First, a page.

The stove is in and better yet, seems to be working! Its been a long journey for this old stove just since I’ve had it. After lots and lots and lots of looking and e-mailing and more looking I found this Chambers model C based on a tip from a friend of my uncle’s. We took a ride down to Avon where the stove was to investigate. After some price negotiations. I purchased the stove and had a delivery date set for after I closed on IBB. About a week after move in. A box van delivered the stove to my front porch where it sat under a moving blanket for a couple of months.
According to the internet this stove dates from the early 50s. The Chambers stove has a bunch of really great features. Like a “well” for making chili and soups, a stove top griddle, three large burners, a regular oven and a warming oven. According to the manual, when you use the oven you can turn off the gas after a while and the oven will continue to cook because it is so well insulated with cast iron.
After painting the kitchen and laying the new floor I was finally ready to deal with the stove. That was until I broke the gas line. While the floor installation was in progress I still had the old stove hooked up in the kitchen but thought that it was leaking, so whenever it was not in use I shut off the gas in the basement, just to be safe. When I needed to use the stove I went to turn on the gas, the last time I did this I broke the handle off the pipe and the gas was then permanently shut off. Bummer. So my dad and grandpa came out to fix it, which they did in a jiffy.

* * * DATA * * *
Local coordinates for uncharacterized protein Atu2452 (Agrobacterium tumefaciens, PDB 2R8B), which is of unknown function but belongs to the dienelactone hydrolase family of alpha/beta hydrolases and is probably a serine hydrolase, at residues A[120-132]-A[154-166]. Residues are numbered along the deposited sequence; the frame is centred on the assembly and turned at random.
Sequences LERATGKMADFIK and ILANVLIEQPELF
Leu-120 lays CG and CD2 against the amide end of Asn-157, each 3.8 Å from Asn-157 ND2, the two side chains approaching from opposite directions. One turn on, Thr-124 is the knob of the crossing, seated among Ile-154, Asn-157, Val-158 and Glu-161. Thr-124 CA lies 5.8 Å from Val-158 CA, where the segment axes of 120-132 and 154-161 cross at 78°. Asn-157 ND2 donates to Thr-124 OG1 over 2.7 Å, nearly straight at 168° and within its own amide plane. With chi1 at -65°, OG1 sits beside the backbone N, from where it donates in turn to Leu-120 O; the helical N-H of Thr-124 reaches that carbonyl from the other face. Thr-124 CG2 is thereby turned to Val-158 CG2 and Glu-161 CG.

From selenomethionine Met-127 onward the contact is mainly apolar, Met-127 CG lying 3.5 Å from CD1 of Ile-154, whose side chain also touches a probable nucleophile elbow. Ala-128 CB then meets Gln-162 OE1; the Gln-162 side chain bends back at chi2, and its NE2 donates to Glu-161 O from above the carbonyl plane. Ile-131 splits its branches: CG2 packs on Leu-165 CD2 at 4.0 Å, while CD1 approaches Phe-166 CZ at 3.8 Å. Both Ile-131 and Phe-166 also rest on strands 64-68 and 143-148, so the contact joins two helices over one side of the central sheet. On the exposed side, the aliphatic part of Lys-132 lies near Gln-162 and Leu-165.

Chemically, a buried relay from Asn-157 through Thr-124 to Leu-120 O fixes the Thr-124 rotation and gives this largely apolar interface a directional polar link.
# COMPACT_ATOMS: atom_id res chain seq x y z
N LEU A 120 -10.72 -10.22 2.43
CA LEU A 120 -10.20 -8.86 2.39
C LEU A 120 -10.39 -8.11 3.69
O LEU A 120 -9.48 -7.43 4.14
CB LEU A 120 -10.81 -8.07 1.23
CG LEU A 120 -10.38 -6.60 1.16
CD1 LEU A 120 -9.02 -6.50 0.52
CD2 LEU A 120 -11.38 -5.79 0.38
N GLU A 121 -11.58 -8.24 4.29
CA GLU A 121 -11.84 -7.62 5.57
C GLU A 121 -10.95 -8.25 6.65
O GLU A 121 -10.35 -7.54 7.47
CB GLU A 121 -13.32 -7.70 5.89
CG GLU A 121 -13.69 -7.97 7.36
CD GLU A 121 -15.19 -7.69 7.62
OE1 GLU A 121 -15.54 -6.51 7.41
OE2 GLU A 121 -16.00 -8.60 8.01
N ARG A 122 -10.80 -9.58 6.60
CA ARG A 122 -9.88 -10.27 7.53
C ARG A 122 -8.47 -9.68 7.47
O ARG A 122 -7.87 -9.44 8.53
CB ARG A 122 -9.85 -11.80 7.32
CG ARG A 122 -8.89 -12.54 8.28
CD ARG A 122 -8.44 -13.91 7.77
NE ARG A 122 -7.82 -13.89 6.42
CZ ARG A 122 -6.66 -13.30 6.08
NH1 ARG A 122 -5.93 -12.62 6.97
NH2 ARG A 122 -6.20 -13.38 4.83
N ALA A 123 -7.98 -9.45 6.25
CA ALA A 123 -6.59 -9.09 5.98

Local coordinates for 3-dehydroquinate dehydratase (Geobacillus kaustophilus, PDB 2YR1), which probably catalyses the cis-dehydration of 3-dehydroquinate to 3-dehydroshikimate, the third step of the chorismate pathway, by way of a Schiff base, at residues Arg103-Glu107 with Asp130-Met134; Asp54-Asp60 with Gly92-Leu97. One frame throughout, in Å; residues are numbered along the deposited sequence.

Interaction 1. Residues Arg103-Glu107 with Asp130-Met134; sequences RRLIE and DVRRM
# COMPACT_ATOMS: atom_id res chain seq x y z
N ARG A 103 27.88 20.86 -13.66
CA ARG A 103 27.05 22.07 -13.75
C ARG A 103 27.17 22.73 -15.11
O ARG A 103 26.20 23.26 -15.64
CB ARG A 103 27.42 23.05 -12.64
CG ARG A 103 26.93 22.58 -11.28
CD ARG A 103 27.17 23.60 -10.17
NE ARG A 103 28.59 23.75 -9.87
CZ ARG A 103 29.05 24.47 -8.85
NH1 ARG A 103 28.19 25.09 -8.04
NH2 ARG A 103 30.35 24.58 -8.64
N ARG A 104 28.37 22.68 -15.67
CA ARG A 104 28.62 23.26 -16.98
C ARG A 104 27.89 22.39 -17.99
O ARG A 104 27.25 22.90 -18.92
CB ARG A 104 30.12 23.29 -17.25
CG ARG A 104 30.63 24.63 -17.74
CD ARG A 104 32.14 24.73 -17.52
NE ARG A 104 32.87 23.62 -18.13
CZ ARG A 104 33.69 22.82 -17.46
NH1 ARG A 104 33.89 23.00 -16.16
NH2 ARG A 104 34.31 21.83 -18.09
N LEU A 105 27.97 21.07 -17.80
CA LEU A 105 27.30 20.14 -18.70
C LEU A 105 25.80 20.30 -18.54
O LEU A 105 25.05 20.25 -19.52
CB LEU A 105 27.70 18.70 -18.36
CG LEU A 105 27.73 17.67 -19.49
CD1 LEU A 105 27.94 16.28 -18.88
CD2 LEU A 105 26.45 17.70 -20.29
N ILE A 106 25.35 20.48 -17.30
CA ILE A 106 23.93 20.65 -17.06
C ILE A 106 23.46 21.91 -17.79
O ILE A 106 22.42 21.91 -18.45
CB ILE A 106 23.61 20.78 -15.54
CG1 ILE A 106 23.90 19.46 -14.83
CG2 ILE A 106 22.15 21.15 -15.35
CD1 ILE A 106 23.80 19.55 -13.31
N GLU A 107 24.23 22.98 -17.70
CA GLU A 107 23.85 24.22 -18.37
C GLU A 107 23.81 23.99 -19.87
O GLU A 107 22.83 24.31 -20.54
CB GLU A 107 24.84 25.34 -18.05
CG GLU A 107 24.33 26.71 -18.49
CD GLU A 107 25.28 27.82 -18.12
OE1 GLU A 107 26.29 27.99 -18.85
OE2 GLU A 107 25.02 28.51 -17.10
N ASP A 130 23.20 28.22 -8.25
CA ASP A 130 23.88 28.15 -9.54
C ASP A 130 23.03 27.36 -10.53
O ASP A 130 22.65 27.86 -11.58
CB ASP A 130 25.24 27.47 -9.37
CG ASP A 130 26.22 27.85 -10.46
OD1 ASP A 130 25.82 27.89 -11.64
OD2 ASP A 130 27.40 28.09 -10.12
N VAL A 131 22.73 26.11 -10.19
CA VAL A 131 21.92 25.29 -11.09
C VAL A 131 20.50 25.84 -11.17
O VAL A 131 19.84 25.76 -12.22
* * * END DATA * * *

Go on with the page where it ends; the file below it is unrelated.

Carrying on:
After they left there was still some work to be done replacing a gas line in the stove and connecting it to the main line. I know this sounds really intense, but I really didn’t know anything about any of this stuff and my dad gave me really clear easy to follow instructions which made this step really easy. After I hooked up the stove I tested for leaks with soapy water and then tried to light the pilot lights. No dice.
After though research on the internet I learned how to adjust the pilot light with a screw in the warming oven and then we were in business. It seems like the previous owner my have always had the pilots shut off and then always lit her burners with a match, which I’m thinking might be a better idea so I don’t have to worry about the pilot blowing out and it will save gas.
So now I just need replace the light bulb in the backsplash, remove the carpet scrap from underneath and do a little more cleaning inside the oven and on the knobs and I think we will be in good shape.